We determined the extent to which relationships between nurse-derived blood pressures (BPs) and cardiovascular damage may be attributed to isolated increases in in-office SBP independent of ambulatory BP.
In 750 participants from a community sample, nurse-derived office BP, ambulatory BP, carotid-femoral pulse wave velocity (PWV; applanation tonometry and SphygmoCor software; n = 662), and left ventricular mass indexed to height2.7 (LVMI; echocardiography; n = 463) were determined.
Nurse-derived office BP was associated with organ changes independent of 24-h BP (LVMI; partial r = 0.15, P <0.005, PWV; partial r = 0.21, P <0.0001) and day BP. However, in both unadjusted (P < 0.0001 for both) and multivariate adjusted models (including adjustments for 24-h BP; LVMI; partial r = 0.14, P <0.01, PWV; partial r = 0.21, P <0.0001), nurse office-day SBP (an index of isolated increases in in-office BP) was associated with target organ changes independent of ambulatory BP and additional confounders, with the highest quartile (≥15 mmHg) showing the most marked increases in LVMI (P <0.0005) and PWV (P <0.0001) as compared to the lowest quartile (<−5 mmHg). These relationships were reproduced in those with normotensive day BP values and the quantitative effect of nurse office-day BP on target organ changes was at least equivalent to that of ambulatory BP.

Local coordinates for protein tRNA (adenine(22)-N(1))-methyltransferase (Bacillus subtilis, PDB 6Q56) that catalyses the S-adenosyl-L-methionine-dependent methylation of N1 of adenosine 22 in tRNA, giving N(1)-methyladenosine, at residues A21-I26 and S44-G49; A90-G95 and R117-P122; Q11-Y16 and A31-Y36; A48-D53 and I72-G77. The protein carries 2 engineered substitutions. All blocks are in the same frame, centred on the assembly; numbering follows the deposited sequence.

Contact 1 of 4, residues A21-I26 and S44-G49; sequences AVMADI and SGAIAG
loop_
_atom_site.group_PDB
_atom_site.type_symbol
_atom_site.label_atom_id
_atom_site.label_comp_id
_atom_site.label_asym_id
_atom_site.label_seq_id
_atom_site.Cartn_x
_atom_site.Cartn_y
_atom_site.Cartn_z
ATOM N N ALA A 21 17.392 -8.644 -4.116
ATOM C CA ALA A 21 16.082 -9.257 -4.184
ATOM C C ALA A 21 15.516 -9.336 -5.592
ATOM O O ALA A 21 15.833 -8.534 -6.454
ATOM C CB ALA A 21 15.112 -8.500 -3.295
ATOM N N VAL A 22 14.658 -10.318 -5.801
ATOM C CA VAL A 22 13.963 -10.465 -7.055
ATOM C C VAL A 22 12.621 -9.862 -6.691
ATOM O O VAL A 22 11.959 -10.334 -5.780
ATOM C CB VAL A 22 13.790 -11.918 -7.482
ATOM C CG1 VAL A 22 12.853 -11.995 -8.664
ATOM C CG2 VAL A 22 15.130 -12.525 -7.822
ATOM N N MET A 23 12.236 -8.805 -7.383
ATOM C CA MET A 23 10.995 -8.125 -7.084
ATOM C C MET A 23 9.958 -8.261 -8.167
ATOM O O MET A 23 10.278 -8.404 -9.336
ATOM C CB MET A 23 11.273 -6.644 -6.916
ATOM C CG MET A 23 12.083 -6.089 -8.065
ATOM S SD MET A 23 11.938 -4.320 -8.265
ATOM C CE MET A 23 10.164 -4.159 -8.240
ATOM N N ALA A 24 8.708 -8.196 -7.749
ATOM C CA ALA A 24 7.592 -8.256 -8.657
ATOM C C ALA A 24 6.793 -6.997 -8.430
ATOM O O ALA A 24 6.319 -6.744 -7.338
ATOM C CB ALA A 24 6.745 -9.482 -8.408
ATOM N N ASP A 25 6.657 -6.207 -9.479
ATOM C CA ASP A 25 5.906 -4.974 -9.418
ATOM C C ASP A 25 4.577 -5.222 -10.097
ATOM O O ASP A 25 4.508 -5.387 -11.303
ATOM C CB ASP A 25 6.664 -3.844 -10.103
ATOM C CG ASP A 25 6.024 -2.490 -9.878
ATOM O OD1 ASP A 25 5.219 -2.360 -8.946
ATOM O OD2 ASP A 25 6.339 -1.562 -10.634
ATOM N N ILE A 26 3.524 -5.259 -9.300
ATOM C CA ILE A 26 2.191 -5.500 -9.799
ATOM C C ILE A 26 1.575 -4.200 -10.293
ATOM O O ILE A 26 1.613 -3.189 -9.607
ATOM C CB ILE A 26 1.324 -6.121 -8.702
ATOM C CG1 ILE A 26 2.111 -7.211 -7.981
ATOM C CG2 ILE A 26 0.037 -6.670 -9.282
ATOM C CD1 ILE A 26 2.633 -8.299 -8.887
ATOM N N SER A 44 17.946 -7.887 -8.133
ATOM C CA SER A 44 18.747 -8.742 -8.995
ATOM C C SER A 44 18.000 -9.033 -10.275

Nurse-elicited isolated increases in in-office BP account for a significant proportion of the relationship between nurse-derived BP and target organ changes independent of ambulatory BP. Therefore, high quality nurse-derived BP measurements do not approximate the impact of BP effects per se on cardiovascular damage.